The Avengers As "9/11 Revenge Fantasy"
The problem with superhero movies.
Even as popular culture becomes increasingly geekified, it's still fairly easy to find examples of mainstream cultural criticism that curls its lip in disgust at anything vaguely associated with fantasy or science fiction.
New Yorker film critic Richard Brody's latest effort, however, represents a welcome exception to that snobbish trend. Brody largely grasps the real politics behind the latest geek triumph The Avengers, and behind much of the post-9/11 appropriation of geek culture in blockbuster films:
"The Avengers" is an impressive feat of cinematic engineering, a work of prodigious skill and efficiency that carries out its cartoonish mission while addressing graver concerns—the construction of a post-9/11 revenge fantasy that takes place against the backdrop of unpopular foreign wars.
The war of the worlds is ignited by the rebellion of Loki against Thor— the wrathful perverter of a distantly alien religion that preaches peace with Earth. The story builds to an attack by the upstart and his myrmidons that lays waste to a swath of streets in a heavily trafficked Manhattan business district. The preface to the attack is a midair hijacking. The supergroup’s climactic, heroic last stand takes the form of legitimate defense, harking back to Second World War movies (earlier on, Captain America even has an interlude in Stuttgart, accompanied by the water-lapping rhythms of Schubert's great "Rosamunde" quartet, that alludes to the war against Hitler); and a commando mission against the enemy's mother ship resembles nothing so much as the daring assault on Osama bin Laden’s Abbottabad complex.
Brody is probably reaching with that Abbotabad comparison, but his observation about The Avengers as a kind of post-9/11 "revenge fantasy" could be applied to the superhero film genre writ large. Conservatives embraced Peter Jackson's Lord of the Rings trilogy as the invasion of Iraq went south because imagining that the war in Iraq was an existential battle between the forces of light and darkness helped them avoid the reality that it wasn't. Superhero films provide a similar reassurance for a nation that, more than a decade after 9/11, still seems willing to forfeit just about any freedom in exchange for the feeling of safety. Superhero flicks often tell us that matters of good and evil are relatively simple to discern, and that in the end, someone is always going to save us. The closest we get to moral ambiguity in The Avengers is the Hulk, whose uncontrollable, monstrous instincts nudge the audience ever so slightly into considering the danger of an angry, omnipotent child.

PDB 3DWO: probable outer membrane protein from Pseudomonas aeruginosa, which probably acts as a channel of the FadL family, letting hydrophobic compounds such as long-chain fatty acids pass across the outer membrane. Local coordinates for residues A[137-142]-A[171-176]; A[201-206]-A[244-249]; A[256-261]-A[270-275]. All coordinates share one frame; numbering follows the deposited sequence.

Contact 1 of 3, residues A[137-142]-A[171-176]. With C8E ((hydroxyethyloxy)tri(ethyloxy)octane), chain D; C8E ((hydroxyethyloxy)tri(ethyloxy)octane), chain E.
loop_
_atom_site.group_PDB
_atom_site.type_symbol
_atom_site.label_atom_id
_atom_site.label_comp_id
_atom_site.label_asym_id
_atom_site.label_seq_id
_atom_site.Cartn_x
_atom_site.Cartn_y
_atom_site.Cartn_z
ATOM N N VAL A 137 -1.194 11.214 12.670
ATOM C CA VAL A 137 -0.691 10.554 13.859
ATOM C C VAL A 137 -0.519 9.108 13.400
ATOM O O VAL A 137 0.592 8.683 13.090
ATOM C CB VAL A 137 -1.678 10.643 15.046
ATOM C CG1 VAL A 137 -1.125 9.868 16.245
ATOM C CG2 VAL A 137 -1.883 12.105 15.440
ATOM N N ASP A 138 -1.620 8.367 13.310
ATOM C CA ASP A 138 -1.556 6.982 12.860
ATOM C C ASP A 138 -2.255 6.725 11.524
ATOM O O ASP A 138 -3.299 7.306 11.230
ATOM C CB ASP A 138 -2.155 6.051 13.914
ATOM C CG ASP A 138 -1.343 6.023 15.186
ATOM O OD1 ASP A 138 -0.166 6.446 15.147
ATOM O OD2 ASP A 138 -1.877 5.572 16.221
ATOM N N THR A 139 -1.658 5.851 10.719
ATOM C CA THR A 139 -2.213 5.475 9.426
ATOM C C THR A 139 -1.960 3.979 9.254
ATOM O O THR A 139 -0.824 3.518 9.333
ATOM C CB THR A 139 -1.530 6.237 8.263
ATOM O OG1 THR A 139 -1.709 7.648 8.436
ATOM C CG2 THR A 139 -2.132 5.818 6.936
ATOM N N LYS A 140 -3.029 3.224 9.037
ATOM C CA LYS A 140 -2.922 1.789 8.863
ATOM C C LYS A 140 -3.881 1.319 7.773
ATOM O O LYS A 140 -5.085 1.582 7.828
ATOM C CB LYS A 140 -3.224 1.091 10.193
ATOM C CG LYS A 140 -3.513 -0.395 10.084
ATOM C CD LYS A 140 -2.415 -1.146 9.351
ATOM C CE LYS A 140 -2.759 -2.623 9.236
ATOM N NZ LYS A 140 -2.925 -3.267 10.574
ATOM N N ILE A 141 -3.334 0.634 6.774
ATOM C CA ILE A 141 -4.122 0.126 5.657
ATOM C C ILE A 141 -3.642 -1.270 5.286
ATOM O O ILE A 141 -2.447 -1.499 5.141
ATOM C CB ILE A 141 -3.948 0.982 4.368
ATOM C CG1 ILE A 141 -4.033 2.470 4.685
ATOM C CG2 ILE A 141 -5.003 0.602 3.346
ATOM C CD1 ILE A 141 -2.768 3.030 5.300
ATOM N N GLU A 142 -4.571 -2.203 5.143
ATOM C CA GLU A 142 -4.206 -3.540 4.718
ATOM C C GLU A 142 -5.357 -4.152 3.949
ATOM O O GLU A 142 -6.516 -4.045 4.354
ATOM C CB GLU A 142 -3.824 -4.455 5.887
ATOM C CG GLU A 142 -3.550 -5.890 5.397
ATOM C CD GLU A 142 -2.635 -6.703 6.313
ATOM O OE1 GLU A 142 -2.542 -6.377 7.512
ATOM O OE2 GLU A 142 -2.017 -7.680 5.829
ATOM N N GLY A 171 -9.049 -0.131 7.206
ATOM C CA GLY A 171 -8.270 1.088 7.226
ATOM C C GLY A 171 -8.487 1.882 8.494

As Chris Hayes wrote shortly after the raid that killed Osama bin Laden, "In the wake of 9/11, the phrase 'bad guys' infiltrated our national conversation, and its continued prevalence serves as a testament to the ways the trauma has warped our national character."
The phrase is self-consciously playful but also insidious. An adult who invokes it is expressing a layered set of propositions. What "bad guys" says, roughly, is this: "I'm an adult who has considered the nature of the moral universe we live in and concluded that it really is black and white. I've decided that my earliest, most childlike conception of heroes and villains is indeed the accurate one, which only later came to be occluded by nuance and wishy-washy, bleeding-heart self-doubt. I reject that more complicated, mature conception as false. I embrace the child's vision of the world."
With films like The Avengers, we get all the unambiguously evil "bad guys" we want, and we get to see them lose, over and over again. That attitude would be fine if we were able to leave it in the movie theater along with our 3-D glasses. But most of us don't. We take it with us whenever we think about our wars, whether literal, cultural, or metaphorical. We frequently "embrace the child's vision of the world," because it's easier to want to keep fighting wars that way. There's only one thing to do with "bad guys," after all: beat them.